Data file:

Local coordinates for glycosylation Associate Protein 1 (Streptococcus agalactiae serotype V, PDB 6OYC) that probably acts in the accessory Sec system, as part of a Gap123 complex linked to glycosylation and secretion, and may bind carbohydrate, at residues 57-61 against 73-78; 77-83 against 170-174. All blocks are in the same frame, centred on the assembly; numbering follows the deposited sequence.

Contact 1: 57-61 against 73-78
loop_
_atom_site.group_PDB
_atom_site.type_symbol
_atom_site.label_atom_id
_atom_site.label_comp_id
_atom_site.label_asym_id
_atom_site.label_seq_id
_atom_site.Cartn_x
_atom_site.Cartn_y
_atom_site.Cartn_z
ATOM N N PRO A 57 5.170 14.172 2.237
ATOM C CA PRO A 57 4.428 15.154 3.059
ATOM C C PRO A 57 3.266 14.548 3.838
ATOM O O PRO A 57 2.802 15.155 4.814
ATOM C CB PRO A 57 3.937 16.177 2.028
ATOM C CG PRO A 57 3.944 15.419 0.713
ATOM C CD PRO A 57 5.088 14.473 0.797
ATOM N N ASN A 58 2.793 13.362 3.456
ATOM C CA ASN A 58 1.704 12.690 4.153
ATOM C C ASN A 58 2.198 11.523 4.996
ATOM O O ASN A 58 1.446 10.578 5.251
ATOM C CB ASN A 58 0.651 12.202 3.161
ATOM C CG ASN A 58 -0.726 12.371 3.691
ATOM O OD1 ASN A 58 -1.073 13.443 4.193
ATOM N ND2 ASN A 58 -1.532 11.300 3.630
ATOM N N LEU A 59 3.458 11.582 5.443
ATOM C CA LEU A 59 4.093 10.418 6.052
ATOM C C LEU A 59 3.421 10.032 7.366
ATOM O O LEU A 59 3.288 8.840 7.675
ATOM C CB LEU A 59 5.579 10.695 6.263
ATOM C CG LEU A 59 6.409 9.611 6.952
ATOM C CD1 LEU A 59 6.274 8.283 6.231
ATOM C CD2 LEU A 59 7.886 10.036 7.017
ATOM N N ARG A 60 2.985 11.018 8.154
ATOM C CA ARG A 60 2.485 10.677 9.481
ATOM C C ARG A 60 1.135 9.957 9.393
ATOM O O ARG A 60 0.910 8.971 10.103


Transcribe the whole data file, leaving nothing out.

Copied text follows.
Local coordinates for glycosylation Associate Protein 1 (Streptococcus agalactiae serotype V, PDB 6OYC) that probably acts in the accessory Sec system, as part of a Gap123 complex linked to glycosylation and secretion, and may bind carbohydrate, at residues 57-61 against 73-78; 77-83 against 170-174. All blocks are in the same frame, centred on the assembly; numbering follows the deposited sequence.

Contact 1: 57-61 against 73-78
loop_
_atom_site.group_PDB
_atom_site.type_symbol
_atom_site.label_atom_id
_atom_site.label_comp_id
_atom_site.label_asym_id
_atom_site.label_seq_id
_atom_site.Cartn_x
_atom_site.Cartn_y
_atom_site.Cartn_z
ATOM N N PRO A 57 5.170 14.172 2.237
ATOM C CA PRO A 57 4.428 15.154 3.059
ATOM C C PRO A 57 3.266 14.548 3.838
ATOM O O PRO A 57 2.802 15.155 4.814
ATOM C CB PRO A 57 3.937 16.177 2.028
ATOM C CG PRO A 57 3.944 15.419 0.713
ATOM C CD PRO A 57 5.088 14.473 0.797
ATOM N N ASN A 58 2.793 13.362 3.456
ATOM C CA ASN A 58 1.704 12.690 4.153
ATOM C C ASN A 58 2.198 11.523 4.996
ATOM O O ASN A 58 1.446 10.578 5.251
ATOM C CB ASN A 58 0.651 12.202 3.161
ATOM C CG ASN A 58 -0.726 12.371 3.691
ATOM O OD1 ASN A 58 -1.073 13.443 4.193
ATOM N ND2 ASN A 58 -1.532 11.300 3.630
ATOM N N LEU A 59 3.458 11.582 5.443
ATOM C CA LEU A 59 4.093 10.418 6.052
ATOM C C LEU A 59 3.421 10.032 7.366
ATOM O O LEU A 59 3.288 8.840 7.675
ATOM C CB LEU A 59 5.579 10.695 6.263
ATOM C CG LEU A 59 6.409 9.611 6.952
ATOM C CD1 LEU A 59 6.274 8.283 6.231
ATOM C CD2 LEU A 59 7.886 10.036 7.017
ATOM N N ARG A 60 2.985 11.018 8.154
ATOM C CA ARG A 60 2.485 10.677 9.481
ATOM C C ARG A 60 1.135 9.957 9.393
ATOM O O ARG A 60 0.910 8.971 10.103